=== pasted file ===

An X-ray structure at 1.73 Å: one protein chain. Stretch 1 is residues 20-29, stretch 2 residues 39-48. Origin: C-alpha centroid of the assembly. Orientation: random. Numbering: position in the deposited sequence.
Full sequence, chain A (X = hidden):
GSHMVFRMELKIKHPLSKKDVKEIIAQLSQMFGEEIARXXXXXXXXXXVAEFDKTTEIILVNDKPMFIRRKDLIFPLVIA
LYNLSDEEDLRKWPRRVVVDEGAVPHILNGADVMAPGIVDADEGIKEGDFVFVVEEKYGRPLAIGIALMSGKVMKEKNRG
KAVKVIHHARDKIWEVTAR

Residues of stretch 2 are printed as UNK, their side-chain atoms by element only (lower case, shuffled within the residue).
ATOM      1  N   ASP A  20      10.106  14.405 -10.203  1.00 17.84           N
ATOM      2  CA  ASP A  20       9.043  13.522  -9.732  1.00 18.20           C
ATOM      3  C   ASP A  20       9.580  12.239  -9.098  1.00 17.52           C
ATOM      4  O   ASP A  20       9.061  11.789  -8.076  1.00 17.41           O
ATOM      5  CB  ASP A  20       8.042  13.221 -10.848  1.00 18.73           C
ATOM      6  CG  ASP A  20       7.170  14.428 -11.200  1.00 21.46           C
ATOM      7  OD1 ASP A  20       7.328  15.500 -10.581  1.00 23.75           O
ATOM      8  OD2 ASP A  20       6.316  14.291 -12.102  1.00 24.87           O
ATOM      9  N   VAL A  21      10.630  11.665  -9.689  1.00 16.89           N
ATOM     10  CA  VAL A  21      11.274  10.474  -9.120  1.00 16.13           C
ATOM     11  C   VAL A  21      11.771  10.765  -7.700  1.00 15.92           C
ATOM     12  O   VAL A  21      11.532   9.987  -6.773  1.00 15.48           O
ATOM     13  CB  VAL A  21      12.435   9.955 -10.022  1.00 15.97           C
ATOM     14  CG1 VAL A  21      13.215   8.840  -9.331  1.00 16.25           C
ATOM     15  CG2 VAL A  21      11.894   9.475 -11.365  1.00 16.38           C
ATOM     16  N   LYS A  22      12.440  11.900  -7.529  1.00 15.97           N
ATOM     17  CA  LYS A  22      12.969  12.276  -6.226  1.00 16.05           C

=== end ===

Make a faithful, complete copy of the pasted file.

An X-ray structure at 1.73 Å: one protein chain. Stretch 1 is residues 20-29, stretch 2 residues 39-48. Origin: C-alpha centroid of the assembly. Orientation: random. Numbering: position in the deposited sequence.
Full sequence, chain A (X = hidden):
GSHMVFRMELKIKHPLSKKDVKEIIAQLSQMFGEEIARXXXXXXXXXXVAEFDKTTEIILVNDKPMFIRRKDLIFPLVIA
LYNLSDEEDLRKWPRRVVVDEGAVPHILNGADVMAPGIVDADEGIKEGDFVFVVEEKYGRPLAIGIALMSGKVMKEKNRG
KAVKVIHHARDKIWEVTAR

Residues of stretch 2 are printed as UNK, their side-chain atoms by element only (lower case, shuffled within the residue).
ATOM      1  N   ASP A  20      10.106  14.405 -10.203  1.00 17.84           N
ATOM      2  CA  ASP A  20       9.043  13.522  -9.732  1.00 18.20           C
ATOM      3  C   ASP A  20       9.580  12.239  -9.098  1.00 17.52           C
ATOM      4  O   ASP A  20       9.061  11.789  -8.076  1.00 17.41           O
ATOM      5  CB  ASP A  20       8.042  13.221 -10.848  1.00 18.73           C
ATOM      6  CG  ASP A  20       7.170  14.428 -11.200  1.00 21.46           C
ATOM      7  OD1 ASP A  20       7.328  15.500 -10.581  1.00 23.75           O
ATOM      8  OD2 ASP A  20       6.316  14.291 -12.102  1.00 24.87           O
ATOM      9  N   VAL A  21      10.630  11.665  -9.689  1.00 16.89           N
ATOM     10  CA  VAL A  21      11.274  10.474  -9.120  1.00 16.13           C
ATOM     11  C   VAL A  21      11.771  10.765  -7.700  1.00 15.92           C
ATOM     12  O   VAL A  21      11.532   9.987  -6.773  1.00 15.48           O
ATOM     13  CB  VAL A  21      12.435   9.955 -10.022  1.00 15.97           C
ATOM     14  CG1 VAL A  21      13.215   8.840  -9.331  1.00 16.25           C
ATOM     15  CG2 VAL A  21      11.894   9.475 -11.365  1.00 16.38           C
ATOM     16  N   LYS A  22      12.440  11.900  -7.529  1.00 15.97           N
ATOM     17  CA  LYS A  22      12.969  12.276  -6.226  1.00 16.05           C